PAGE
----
As a 19-year-old in 1948. Djalma Santos had a frustrating start to his professional career in the sense that he had to start his career as a midfielder, due to his strong technical qualities. The purchase of the then Brazilian rising star, Brandaozinho, forced him into the role that would cement him as of the defensive icons of the game. It was decided that with his all-round ability he needed the scope to surge forward, so he was finally switched to the right-flank role in which he was to flourish and make his own.
During the era in which Djalma played full-backs were expected to be very static, hardly making it past the halfway line. Djalma Santos took advantage of his grounding as a box to box midfielder and combined physical strength with technical adeptness to become a pioneer alongside his compatriot Nilton Santos in establishing the idea of a swash-buckling attacking full back. It is important to remember that by modern standards, both of these players were still too defensive for the likes of Guardiola or Klopp from a tactical perspective but for their era they were certainly ahead of their time and Djalma's technical skills in particular stand the test of time.After being re-positioned to right-back Djalma quickly became renowned for his clever passing out from the back and thrilled the crowd with his composed ball-carrying even in tight situations inside his own area. Even his throw-ins became a devastating weapon inspite of the long standing injury to his right hand.. His ability to catapult from range, allowed him to turn final third throw in situations into genuinely dangerous attacking set piece scenarios. The change to right back also yielded immediate tangible success as he helped his side win the Rio-Sao Paulo tournament in 1952 (a traditional Brazilian football competition contested between São Paulo and Rio de Janeiro teams from 1933 to 1966, in 1993 and from 1997 to 2002). That year, Santos made his first appearance for Brazil, striking up a polished full-back partnership with his eminent and slightly older namesake Nilton Santos – to whom he was not related – which would last for a decade.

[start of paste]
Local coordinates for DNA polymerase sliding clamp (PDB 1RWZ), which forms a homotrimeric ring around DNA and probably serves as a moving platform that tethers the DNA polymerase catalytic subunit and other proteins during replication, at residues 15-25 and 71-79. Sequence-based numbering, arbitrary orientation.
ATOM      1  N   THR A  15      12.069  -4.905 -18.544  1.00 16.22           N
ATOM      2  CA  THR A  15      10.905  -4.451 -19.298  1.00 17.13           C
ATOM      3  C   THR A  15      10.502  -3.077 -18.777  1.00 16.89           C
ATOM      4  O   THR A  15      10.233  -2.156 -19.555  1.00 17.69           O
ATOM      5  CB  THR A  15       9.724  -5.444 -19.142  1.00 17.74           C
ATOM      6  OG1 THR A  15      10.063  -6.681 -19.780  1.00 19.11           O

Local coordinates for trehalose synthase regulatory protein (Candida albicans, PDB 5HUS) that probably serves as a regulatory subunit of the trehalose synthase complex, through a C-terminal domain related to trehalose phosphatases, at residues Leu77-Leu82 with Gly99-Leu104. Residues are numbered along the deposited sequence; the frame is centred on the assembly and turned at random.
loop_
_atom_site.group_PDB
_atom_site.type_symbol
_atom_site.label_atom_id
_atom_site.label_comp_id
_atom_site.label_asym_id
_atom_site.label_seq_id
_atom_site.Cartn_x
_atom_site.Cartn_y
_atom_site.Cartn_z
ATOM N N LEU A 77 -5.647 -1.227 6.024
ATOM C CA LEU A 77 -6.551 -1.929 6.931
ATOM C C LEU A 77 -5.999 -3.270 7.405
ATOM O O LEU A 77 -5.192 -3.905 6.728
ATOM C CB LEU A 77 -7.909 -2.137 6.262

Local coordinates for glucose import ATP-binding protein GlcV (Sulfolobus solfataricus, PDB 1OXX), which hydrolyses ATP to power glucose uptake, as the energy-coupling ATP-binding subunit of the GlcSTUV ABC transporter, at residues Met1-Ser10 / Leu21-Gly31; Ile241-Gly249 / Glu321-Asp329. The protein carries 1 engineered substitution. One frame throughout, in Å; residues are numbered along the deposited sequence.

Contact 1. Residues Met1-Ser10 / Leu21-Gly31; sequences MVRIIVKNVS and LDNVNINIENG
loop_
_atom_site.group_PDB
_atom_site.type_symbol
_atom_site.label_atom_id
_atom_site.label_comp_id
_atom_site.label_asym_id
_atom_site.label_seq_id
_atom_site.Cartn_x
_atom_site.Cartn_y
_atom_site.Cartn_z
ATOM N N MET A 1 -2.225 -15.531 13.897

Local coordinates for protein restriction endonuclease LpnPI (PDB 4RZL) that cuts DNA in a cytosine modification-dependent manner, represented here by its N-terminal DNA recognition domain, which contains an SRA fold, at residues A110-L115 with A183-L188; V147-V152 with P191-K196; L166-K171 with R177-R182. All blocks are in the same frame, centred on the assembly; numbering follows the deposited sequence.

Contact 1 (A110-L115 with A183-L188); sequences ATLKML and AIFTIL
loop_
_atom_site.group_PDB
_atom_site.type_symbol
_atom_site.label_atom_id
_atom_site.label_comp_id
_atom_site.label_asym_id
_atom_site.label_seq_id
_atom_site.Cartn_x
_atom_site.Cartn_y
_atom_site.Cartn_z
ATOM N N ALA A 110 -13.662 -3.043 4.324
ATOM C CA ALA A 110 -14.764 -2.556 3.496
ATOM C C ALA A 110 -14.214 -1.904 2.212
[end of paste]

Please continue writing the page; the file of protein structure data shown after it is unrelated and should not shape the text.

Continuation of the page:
Built like a super-heavyweight with the nimbleness of a middleweight, Djalma Santos was a formidable defender who had the muscular athleticism of a Thuram with the intelligence and litheness of a Maldini - which allowed him to read the game effortlessly, and win the ball time and time again through a mixture of power and flawless defensive technique.
Djalma possessed an unheralded two-way game which was superior to his more famous and glamorous compatriot and namesake Nilton Santos. The first responsibility of a full-back is to defend, and he fulfilled that impeccably with his strength, durability and resolution. He was unyielding in the tackle, effective in the air, quick to cover the ground with his distinctive scuttling run and perceptive in his distribution, usually preferring a simple pass to one of his more extravagantly talented team-mates.
Santos could be a thrilling attacker, too, capable of rampaging down his touchline on swashbuckling overlaps and joining in with flowing team moves, occasionally displaying flair with the ball worthy of the most artistic midfield general. He was also a dead-ball specialist, taking penalties in the early part of his career, and he was blessed with an even temperament, retaining his composure in the most hectic of situations and never being sent off in more than 1,000 games as a professional.
He has a joint record where he is only 1 of 3 men that has been selected for three consecutive World Cup Teams of the Tournament, also known as X1’s – which feature the best players of that respective World Cup. He was chosen for this for the 1954, 1958 and 1962 teams of those World Cups. The other two men who share this golden distinction with Santos are: German legend Franz Beckenbauer and fellow German Phillip Lahm. In short he was the most complete defensive full back of all time.
I only knew two days before the final to play. The news surprised me a bit, I spoke to De Sordi who told me he could not play. Being included in the training of the best of the tournament was a big surprise. Who chose was a friend of mine
I have always lived perfectly normally, I have always respected the opponent, respected the public who came to see the matches, and thank God I have never been excluded from a football field. that I had respect, I played in the rules, "he answered in 2010 when FIFA.com asked him what the title of world champion in 1958 and the fact of being elected best right side that year in Sweden had changed to his career. "Logically, it opened up a few doors, I can not say the opposite, I could have the career I had thanks to these titles of world champion with Brazil, I respect that and I am grateful to football for giving it to me. "
I was 37 years old, the body no longer responded as before. There were probably players who could have done more